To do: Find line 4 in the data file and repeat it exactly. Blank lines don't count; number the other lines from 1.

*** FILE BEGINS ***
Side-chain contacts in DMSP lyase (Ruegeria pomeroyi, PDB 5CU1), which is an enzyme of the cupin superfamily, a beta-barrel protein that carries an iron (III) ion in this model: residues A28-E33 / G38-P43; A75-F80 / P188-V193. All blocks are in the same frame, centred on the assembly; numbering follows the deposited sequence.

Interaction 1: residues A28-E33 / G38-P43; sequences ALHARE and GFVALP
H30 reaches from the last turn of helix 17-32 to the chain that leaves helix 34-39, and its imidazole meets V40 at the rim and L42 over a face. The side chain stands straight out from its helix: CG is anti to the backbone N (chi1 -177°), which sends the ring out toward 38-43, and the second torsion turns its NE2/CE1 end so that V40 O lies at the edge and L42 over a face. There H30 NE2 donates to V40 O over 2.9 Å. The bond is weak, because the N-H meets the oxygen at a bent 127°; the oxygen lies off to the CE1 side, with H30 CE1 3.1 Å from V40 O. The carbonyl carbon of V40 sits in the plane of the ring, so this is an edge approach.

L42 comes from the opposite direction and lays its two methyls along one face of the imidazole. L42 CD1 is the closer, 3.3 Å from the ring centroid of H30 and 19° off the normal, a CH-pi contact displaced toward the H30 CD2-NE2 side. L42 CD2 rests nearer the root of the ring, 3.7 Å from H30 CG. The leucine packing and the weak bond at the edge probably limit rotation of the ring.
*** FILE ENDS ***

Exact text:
L42 comes from the opposite direction and lays its two methyls along one face of the imidazole. L42 CD1 is the closer, 3.3 Å from the ring centroid of H30 and 19° off the normal, a CH-pi contact displaced toward the H30 CD2-NE2 side. L42 CD2 rests nearer the root of the ring, 3.7 Å from H30 CG. The leucine packing and the weak bond at the edge probably limit rotation of the ring.